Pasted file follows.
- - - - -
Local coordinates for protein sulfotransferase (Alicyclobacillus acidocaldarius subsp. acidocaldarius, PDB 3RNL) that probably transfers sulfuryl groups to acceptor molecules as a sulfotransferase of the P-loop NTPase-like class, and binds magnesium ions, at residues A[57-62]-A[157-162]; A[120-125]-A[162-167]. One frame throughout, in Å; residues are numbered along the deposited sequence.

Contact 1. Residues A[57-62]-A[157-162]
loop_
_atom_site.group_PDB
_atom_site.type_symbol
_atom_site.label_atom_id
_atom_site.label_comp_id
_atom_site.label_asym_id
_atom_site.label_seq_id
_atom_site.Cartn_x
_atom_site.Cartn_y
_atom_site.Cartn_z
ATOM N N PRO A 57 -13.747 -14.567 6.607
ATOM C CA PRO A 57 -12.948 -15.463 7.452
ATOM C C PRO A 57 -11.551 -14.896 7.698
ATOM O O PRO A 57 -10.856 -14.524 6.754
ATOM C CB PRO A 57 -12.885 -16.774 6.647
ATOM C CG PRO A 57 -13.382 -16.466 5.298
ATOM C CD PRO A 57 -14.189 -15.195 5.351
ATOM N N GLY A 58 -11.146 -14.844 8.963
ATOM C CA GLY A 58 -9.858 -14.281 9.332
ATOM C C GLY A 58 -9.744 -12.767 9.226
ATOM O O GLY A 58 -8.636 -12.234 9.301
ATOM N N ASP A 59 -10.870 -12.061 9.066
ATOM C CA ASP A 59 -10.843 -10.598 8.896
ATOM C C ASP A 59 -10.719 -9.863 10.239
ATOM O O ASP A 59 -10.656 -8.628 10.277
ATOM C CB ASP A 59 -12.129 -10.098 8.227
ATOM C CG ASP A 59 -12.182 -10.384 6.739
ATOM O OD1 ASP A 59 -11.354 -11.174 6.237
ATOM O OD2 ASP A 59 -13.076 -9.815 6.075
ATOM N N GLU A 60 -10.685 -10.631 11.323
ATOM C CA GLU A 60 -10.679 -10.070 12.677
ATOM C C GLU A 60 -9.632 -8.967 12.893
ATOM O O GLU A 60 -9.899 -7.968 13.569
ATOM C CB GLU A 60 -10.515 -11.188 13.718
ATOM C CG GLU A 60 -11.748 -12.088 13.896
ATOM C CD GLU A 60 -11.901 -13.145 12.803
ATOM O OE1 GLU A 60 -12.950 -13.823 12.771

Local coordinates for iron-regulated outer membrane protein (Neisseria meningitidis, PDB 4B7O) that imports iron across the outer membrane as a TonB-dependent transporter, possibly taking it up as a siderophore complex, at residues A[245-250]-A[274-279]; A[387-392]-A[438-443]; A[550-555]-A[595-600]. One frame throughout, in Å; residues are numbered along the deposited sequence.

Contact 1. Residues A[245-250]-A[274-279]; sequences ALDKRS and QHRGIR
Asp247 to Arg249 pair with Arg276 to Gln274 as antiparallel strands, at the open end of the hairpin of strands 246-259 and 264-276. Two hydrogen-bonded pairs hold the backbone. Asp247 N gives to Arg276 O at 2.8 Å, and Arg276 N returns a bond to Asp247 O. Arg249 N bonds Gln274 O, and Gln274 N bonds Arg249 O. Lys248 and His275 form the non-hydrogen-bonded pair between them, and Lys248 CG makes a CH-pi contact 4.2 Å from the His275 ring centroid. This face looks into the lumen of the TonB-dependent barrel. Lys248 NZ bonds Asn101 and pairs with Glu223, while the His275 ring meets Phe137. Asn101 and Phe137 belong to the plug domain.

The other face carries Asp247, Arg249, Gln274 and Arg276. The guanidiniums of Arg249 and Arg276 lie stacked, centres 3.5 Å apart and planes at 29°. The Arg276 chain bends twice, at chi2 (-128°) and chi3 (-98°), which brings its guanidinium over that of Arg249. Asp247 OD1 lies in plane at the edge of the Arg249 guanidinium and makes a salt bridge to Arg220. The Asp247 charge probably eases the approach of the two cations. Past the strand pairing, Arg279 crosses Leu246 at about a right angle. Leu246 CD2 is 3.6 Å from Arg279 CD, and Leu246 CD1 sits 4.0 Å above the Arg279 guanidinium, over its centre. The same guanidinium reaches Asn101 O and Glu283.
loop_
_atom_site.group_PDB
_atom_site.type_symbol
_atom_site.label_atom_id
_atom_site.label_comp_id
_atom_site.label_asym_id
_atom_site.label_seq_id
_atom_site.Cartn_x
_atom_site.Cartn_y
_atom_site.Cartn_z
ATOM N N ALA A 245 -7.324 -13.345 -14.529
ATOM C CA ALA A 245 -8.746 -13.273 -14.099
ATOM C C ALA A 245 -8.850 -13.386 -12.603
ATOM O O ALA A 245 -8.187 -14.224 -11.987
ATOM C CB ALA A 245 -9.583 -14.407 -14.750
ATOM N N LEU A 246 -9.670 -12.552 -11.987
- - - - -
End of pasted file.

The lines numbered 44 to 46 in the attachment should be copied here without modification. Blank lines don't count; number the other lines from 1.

loop_
_atom_site.group_PDB
_atom_site.type_symbol